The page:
Kirkcudbrightshire Botany Group at Portling, 12th May 2023

A group of 13 of us assembled at High Portling. By good fortune it was a fine sunny day and, with low tide at midday, we had the perfect conditions to record plants along the shore and cliffs.

Our aim was to record monads NX8854 and 8752, trying out the new coastal survey recording form which Iain had produced for us and Jan had printed up with a detailed map of each monad. We also hoped to check and re-record two rare species, Sticky Catchfly Silene viscaria and Spring Sandwort Sabulina verna.

We began by recording the fragmentary area of saltmarsh at the bottom of the track, where we found Thrift Armeria maritima, Sea Aster Tripolium pannonicum, Sea Milkwort Lysimachia maritima, Sea Plantain Plantago maritima, Common Scurvy-grass Cochlearia officinalis, Sea Arrowgrass Triglochin maritima and Parsley Water-dropwort Oenanthe lachenalii. There was also a flowering sedge which we identified as Distant Sedge Carex distans, and on a flushed area at the top of the beach was Glaucous Sedge Carex flacca and Few-flowered Spike-rush Eleocharis quinqueflora.

We then walked along the beach northeast towards Sandyhills with the vegetated cliffs rising high above us. We decided that the boundary of the coastal recording should be the top of the cliff, although the cliff grassland was a mixture of coastal and inland species. The vegetation here is very species-rich but much of it is inaccessible. Luckily, we had brought binoculars and a telescope to aid identification, and this proved invaluable.

We had only walked a few hundred yards before Ken, who had walked ahead, called out to say that he had spotted the Sticky Catchfly, and we were all able to enjoy good views of this beautiful plant, in full flower, through the scope. Jim recalled that this group of plants had been found by Anna White some years ago, although there is no record on the database.

Walking on, we found many other specialities of these cliffs including Bloody Cranesbill Geranium sanguineum, Common Rock-rose Helianthemum nummularium, Juniper Juniperus communis, Early Purple Orchid Orchis mascula, Rock Samphire Crithmum maritimum and Bluebell Hyacinthoides non-scripta. A particular surprise was flowering Meadow Saxifrage Saxifraga granulata, picked up through the telescope. We were approaching the end of the monad and still had to find Spring Sandwort Sabulina verna, a very small flower to spot amongst all the other vegetation. Then Nic appeared with a tiny sprig of what was clearly Sabulina which he had found and managed to climb to. It looked spot-on, but we carefully checked that it had the required three styles before celebrating the re-finding of this rare species at its only site in VC73. This species was first recorded from here in 1836!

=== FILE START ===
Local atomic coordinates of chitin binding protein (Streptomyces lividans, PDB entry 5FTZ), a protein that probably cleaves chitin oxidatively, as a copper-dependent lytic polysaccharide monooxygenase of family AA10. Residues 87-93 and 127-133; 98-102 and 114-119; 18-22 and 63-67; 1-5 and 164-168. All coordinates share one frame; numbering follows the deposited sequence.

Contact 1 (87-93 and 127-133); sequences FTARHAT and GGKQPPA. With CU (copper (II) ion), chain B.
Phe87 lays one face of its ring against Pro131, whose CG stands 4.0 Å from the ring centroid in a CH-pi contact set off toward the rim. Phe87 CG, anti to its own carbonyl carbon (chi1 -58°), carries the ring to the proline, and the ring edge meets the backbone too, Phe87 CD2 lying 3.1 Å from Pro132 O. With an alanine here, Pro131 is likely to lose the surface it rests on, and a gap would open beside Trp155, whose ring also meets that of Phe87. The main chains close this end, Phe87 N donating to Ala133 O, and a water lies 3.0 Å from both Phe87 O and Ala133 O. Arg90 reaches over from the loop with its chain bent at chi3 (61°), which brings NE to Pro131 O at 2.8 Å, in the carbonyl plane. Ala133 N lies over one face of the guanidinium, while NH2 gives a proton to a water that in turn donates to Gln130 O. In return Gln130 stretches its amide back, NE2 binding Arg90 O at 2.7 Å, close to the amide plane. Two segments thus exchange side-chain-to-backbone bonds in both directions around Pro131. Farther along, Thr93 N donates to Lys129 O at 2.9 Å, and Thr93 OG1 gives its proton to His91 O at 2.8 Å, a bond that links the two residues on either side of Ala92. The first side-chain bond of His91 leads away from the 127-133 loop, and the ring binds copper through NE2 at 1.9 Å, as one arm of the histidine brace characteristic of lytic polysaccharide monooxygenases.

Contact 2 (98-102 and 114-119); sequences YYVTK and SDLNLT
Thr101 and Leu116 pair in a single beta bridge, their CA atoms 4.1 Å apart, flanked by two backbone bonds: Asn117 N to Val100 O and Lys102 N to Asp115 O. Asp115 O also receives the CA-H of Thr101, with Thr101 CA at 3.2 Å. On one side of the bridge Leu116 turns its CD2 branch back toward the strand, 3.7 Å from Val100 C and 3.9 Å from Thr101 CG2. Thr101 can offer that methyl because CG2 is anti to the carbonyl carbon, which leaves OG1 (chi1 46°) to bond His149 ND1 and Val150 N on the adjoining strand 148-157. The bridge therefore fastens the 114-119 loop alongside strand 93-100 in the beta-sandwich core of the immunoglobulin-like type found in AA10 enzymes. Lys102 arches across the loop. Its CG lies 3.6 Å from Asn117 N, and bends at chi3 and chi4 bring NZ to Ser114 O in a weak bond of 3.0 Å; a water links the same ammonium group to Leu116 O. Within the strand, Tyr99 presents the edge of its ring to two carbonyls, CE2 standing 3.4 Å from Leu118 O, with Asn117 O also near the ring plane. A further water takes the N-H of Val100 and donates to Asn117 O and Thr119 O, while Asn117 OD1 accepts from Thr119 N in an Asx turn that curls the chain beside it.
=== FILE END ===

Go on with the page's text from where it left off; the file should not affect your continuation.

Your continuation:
Reaching the end of the monad, we decided to retrace our steps in order to record our second monad. However, before we did, Nic showed us some Rock Sea-spurrey Spergularia rupicola, hanging vertically down a rock face, which he had found the previous year.

On the return route, the group split into two with the more intrepid and nimble members walking round the rocky point to Port O’Warren while the others walked along the track through the village, taking advantage of Portling resident Maggie’s kind offer of the use of her loo on the way. This second group were also able to enjoy the stunning view from her balcony and we had to drag ourselves away in the hope that the tide was still low enough to find the well-known colony of Silene at Port O’Warren. Unfortunately we were too late as the tide had risen too far to allow access to the cliffs where it grows. However, two Portling residents whom we met told us that they had checked the colony a few days before and it was indeed still there and in flower.

So we took the opportunity instead to record the plants in the bay which falls into a different monad, NX8752. Here we found some plants we had not seen in the earlier monad, including Sea Kale Crambe maritima and Sea Sandwort Honckenya peploides. The group which had walked round the shore also found Dyer’s Greenweed Genista tinctoria. The last notable record of the day was Star-of-Bethlehem Ornithogallum umbellatum, several plants of which were growing in the verge along the track.

We finished with a very welcome cup of tea and shortbread provided by Ken.

My thanks to the group: their excellent company and plant-spotting skills combined to make this an extremely enjoyable day.

Special thanks to Val for very kindly completing the recording card for us, and to the photographers who contributed their photos to the album.

Postscript: We re-visited Portling with David Hawker on 16th May and were able to access the Port O’Warren colony of Silene where there were three clumps in flower.

Sarah White 

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